Researchers from West Virginia University are working with the Wheeling-Ohio County Health Department to monitor air quality around gas drilling sites within the county, hoping to find out if Marcellus Shale drilling is affecting the air quality in the region.
Friday, they began setting up air quality monitors, and unveiled the equipment they will be using to 7News. Dr. Michael McCawley of the School of Public Health, Department of Occupational & Environmental Health at West Virginia University, will be working locally with Dr. Somu Chattejee, Regional Epidemiologist from the Wheeling-Ohio County Health Department and Ohio County Health Officer Dr. William Mercer.
According to McCawley, four monitors will be set up and then moved around to different area's throughout the area over the next six months.
McCawley said volunteers who live near well pads have offered to place monitors on their property. Researchers will then look to see if anyone near these sites have been exposed.
"Are they more likely to be sick, are they more likely to show up at a hospital," McCawley asks."If they are more likely, we'll say there is a potential health effect there."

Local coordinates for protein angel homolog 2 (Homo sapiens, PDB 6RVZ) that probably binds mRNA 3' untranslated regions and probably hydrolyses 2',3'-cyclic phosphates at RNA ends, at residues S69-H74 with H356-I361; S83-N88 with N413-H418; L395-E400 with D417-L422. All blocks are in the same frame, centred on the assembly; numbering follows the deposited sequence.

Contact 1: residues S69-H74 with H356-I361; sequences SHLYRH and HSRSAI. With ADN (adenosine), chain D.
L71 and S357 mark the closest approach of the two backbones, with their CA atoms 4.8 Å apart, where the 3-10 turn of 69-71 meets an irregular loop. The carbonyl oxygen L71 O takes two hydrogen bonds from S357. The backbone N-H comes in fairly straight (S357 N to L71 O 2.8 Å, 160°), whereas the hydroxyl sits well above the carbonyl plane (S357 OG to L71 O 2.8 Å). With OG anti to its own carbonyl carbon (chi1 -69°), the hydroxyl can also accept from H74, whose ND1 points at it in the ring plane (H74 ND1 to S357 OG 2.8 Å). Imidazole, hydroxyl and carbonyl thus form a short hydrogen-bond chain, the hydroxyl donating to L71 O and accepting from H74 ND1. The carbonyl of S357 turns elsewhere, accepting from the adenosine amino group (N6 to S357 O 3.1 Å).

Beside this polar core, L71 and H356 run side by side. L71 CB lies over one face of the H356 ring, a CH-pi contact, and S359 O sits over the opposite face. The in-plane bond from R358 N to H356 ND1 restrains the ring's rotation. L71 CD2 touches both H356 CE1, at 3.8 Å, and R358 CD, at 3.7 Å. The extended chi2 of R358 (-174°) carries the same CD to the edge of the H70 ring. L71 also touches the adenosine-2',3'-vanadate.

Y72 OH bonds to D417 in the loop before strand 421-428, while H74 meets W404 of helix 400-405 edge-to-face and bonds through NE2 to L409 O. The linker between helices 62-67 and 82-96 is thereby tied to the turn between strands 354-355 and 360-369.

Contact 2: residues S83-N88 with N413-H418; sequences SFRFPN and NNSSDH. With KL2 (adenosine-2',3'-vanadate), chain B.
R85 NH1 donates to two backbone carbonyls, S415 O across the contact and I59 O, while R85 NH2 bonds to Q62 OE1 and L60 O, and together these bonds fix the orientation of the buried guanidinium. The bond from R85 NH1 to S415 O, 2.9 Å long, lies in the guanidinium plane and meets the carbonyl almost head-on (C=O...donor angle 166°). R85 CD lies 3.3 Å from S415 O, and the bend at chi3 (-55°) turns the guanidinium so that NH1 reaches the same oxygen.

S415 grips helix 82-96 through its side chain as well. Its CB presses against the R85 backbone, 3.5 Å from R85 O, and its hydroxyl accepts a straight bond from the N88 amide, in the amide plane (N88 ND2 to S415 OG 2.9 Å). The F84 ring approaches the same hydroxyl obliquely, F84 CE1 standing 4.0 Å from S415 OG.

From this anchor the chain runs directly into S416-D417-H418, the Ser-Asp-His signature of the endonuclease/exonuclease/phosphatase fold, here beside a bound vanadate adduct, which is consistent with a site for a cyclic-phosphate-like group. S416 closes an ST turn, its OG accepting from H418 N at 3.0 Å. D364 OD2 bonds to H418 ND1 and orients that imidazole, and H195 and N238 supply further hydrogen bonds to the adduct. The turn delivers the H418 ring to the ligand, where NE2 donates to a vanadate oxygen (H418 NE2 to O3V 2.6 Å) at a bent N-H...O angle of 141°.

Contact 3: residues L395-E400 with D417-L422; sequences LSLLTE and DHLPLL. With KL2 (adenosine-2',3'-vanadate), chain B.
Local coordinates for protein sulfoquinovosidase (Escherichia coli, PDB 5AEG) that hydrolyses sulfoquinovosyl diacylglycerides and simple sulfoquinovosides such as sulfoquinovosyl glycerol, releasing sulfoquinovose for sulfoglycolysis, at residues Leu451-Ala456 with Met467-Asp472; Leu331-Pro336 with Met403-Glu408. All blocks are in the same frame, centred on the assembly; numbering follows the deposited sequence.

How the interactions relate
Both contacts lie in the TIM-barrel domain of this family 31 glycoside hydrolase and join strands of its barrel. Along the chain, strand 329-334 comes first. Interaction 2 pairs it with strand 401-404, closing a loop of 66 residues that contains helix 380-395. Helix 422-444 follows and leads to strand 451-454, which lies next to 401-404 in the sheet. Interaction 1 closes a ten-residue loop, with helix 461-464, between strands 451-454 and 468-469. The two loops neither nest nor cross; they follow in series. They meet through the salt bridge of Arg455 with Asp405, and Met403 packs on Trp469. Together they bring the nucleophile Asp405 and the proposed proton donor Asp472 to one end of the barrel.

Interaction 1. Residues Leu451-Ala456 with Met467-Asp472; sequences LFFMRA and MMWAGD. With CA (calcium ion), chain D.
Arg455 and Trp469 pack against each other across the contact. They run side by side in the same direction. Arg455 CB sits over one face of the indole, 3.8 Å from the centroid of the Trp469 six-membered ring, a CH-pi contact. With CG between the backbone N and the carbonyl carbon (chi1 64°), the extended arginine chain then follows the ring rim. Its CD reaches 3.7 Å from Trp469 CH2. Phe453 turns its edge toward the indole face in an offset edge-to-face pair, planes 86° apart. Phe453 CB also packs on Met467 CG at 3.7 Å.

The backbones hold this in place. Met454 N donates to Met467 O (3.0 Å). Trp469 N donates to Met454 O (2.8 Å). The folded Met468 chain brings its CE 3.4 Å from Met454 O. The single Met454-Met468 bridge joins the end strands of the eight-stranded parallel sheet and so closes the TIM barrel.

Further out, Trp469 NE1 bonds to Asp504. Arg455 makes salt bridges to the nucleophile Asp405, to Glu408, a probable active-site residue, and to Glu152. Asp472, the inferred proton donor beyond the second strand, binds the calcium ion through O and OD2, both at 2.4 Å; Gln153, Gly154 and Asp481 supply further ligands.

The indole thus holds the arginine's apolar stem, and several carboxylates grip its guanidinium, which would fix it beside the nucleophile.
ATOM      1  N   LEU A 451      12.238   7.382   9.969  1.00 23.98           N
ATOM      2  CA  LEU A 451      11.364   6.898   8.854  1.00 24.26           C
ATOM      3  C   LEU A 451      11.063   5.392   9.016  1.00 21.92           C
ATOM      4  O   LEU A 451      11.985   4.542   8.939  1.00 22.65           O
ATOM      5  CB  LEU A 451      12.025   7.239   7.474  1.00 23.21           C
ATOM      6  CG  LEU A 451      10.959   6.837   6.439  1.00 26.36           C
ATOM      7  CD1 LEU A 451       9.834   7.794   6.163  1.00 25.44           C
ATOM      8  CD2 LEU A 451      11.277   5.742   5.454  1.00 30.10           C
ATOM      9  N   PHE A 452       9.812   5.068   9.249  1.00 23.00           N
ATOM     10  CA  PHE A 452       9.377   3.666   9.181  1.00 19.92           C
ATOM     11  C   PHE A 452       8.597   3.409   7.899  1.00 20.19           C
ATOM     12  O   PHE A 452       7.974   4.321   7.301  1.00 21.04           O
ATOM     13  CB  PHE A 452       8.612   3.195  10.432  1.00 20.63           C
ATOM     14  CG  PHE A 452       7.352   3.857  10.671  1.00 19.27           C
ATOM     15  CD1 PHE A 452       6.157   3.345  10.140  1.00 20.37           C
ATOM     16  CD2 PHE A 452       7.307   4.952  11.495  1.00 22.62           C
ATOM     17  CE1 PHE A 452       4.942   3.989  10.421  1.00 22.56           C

Researchers will need the participation of local hospitals. Chatterjee told 7News they will be approaching hospitals throughout the Northern Panhandle in the near future.
Undergraduate Students at Wheeling Jesuit University will be helping to monitor the equipment.
McCawley says they've seen a great deal of participation from the drilling industry. "They think they're doing a good job," he said. "This is one way, in fact, that they can show everybody."
This pilot study will take six months to complete, after that, researchers hope to apply for major funding from the government and continue the study. McCawley said it the entire study would take four to five years to complete.